I was idly flicking through some social media postings from friends working abroad this morning and reminiscing about travelling when the first customer came in. I served the pint and was handed a rather wet ten pound note extricated from an equally wet wallet. As I walked to the till the words I least wanted, or expected, to hear came over my shoulder “sorry that’s piss”. As I washed my hands, thoroughly, I couldn’t help but think how different life has become in such a short space of time.
This is just one of the day-to-day challenges of a publican. Last night I acted as mediator between a customer and the local kebab shop. In trying to correct an order error made by his girlfriend my customer became frustrated and annoyed on the phone but it was ok because “they know me”. After pointing out that he had used his girlfriend’s cell and not mentioned his name at any point I could just see realisation dawning before the spark was extinguished with “Ah but they will recognise me when I collect it”. It took a further debate to confirm that it was better that they recognised you before they had cooked and wrapped your food and the tone of the resultant call was, I hope, far more conducive to a healthy meal.
I had a strange conversation with a customer this week initiated, as many are, by the long hours I work. Firstly I had to point out that ‘it’s great because you are a workaholic’ is not a line that any partner has ever used as far as I recall but then we got onto the ‘what ifs’. Most of you will be familiar with the what ifs, they are a series of internal challenges whose purpose is to prevent you ever doing anything. If you ask the question ‘what if’ enough times about any given challenge you will convince yourself that the risk is too high and the task should not be commenced.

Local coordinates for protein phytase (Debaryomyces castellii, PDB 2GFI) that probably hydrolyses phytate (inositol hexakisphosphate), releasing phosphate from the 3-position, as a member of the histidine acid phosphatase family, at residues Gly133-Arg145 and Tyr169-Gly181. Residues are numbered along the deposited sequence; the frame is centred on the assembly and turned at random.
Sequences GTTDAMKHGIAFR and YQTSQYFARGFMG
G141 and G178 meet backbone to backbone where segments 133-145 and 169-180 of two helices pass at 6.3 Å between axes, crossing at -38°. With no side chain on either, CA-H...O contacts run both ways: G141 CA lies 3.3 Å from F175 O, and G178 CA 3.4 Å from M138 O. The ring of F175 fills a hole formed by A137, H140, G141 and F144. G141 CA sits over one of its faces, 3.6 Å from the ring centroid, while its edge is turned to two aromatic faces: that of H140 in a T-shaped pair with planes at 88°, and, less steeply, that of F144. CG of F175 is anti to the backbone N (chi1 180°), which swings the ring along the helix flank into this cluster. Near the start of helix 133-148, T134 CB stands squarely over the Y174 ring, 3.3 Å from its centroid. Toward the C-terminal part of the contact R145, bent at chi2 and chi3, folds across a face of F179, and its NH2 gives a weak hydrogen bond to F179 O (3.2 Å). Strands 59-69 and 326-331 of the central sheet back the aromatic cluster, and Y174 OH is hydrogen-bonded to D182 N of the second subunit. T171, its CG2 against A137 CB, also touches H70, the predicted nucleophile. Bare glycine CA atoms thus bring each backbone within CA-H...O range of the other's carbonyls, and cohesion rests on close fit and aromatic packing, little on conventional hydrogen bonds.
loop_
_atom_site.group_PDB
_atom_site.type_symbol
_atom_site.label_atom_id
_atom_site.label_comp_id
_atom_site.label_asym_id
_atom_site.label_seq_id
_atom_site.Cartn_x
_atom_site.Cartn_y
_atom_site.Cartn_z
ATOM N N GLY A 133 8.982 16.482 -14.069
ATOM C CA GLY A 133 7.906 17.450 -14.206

This guy’s particular ‘what ifs’ were about my personal availability since the business is inextricably linked to me. As an inveterate single person there is no partner or family to step in if I am unwell and this challenge seemed to perplex this guy. What would happen if I were to break my leg or become incapacitated in some other way? The answer, which he just couldn’t grasp, was “I don’t know”. I don’t have a contingency manual planning for every eventuality, I pretty much just wing it.
The other ‘what if’ that our man had can be condensed into return on investment (ROI) and more specifically the ROI on the various tasks planned. Would opening up the main bar pay for itself in the long run? was the second bar viable? would a very limited food offer recoup the costs of the kitchen? Again the answer of “I have no idea” perplexed him. In this trade, as with so many, there is no simple ROI calculation or business case, the business is like an all-consuming boulder hurtling along. The business cannot stand still, investment is essential both to turnaround past neglect and to build capability and develop the offer. In a lot of cases you cannot simply look at a task and calculate the pay back period for that investment, it doesn’t work like that the value is in the whole rather than the part.
So next time you ask yourself ‘what if’ just remember that it isn’t having the answer that gets things moving its simply not asking the question.